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Year : 2019  |  Volume : 3  |  Issue : 1  |  Page : 26-31

Effect of bingo puzzle game in understanding pathology

Department of Pathology, Saveetha Dental College and Hospitals, Saveetha Institute of Medical and Technical Sciences, Chennai, Tamil Nadu, India

Date of Web Publication27-Jun-2019

Correspondence Address:
R Haripriya
Saveetha Dental College and Hospitals, Saveetha Institute of Medical and Technical Sciences, 162, Poonamallee High Road, Velappanchavadi, Chennai - 600 077, Tamil Nadu
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Source of Support: None, Conflict of Interest: None

DOI: 10.4103/ijcpc.ijcpc_7_19

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Aim: The aim of this study is to determine the effect of bingo puzzle game in understanding pathology.
Introduction: Students are introduced to newer terms and concepts in pathology, and it has been observed that students often find it difficult to remember and recall various concepts and mechanisms. Hence, reinforcement of key concepts is indispensable to increase understanding. Bingo puzzle game stimulates the mind, increase the vocabulary, and help to develop a healthy skepticism.
Materials and Methods: The study sample size was 150 students. (1) Group 1: 75 students not exposed to a bingo puzzle game. (2) Group 2: 75 students exposed to a bingo puzzle game. Both the groups were asked to take up a written test, and the results were statistically analyzed with unpaired t-test, compared, and represented graphically.
Results: The unpaired t-test shows the value of P < 0.05, and this study shows that there is a significant increase in the marks obtained by the students who learned by playing bingo puzzle game. Thus, this type of active learning methods helps students to understand pathology in an effective way. Conclusion: In conclusion, the game based activity is very helpful in understanding the pathology concepts. Especially, to list out the various causes and examples for a single pathology, Bingo Puzzle game is useful and an innovative methodology in teaching Pathology.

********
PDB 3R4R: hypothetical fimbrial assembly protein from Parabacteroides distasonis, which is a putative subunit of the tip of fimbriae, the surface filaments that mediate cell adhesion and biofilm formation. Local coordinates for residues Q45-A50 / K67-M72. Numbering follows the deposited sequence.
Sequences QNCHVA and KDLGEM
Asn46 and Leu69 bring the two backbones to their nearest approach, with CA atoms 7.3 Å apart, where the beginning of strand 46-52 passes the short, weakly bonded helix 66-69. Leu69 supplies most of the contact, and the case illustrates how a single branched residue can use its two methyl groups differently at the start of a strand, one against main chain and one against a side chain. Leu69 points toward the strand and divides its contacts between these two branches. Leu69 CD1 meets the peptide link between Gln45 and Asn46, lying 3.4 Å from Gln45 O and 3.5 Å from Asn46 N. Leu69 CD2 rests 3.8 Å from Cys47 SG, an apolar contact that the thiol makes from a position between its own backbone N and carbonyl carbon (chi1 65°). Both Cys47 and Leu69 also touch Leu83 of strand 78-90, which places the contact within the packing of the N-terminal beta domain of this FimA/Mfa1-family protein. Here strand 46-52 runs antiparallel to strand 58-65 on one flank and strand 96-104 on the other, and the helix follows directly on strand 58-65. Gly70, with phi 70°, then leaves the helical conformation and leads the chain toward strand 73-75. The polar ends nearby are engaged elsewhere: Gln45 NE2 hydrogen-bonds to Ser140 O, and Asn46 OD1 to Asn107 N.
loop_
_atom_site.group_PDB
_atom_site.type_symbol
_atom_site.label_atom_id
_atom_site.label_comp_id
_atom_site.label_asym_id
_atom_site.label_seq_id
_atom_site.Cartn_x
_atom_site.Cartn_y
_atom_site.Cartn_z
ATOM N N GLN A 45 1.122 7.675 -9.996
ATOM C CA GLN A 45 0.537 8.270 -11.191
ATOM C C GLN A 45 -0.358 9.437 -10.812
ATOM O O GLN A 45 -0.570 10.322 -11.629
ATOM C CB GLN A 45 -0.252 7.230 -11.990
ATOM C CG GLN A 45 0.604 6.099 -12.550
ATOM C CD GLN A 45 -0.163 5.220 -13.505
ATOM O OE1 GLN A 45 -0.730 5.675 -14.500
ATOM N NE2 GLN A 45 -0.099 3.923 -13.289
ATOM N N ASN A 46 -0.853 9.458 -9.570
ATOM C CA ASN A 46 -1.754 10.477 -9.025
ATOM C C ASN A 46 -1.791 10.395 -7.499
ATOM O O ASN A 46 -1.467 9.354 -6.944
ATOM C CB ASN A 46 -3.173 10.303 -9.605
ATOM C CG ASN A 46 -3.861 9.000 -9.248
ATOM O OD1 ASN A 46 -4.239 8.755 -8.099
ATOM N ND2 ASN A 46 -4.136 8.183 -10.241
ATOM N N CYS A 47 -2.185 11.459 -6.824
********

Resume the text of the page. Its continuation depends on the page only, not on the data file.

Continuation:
Keywords: Active learning, bingo puzzle game, group, pathology, understanding

How to cite this article:
Haripriya R. Effect of bingo puzzle game in understanding pathology. Int J Clinicopathol Correl 2019;3:26-31

How to cite this URL:
Haripriya R. Effect of bingo puzzle game in understanding pathology. Int J Clinicopathol Correl [serial online] 2019 [cited 2021 Apr 20];3:26-31. Available from: https://www.ijcpc.org/text.asp?2019/3/1/26/261650

  Introduction Top

Active learning methods have their own advantages which preliminarily include fostering the development of critical thinking, communication, cooperative learning skills, and attitudes and values; promoting concept formation; providing an avenue for locating misconceptions; and increasing motivation.[1] Numerous forms of interactive games[2],[3],[4],[5],[6],[7] and puzzles[1],[8],[9],[10] have been suggested by researchers as active learning methods which help in creating an interactive learning experience by transforming inactive learning material into interesting learning episodes where the learners participate as active players.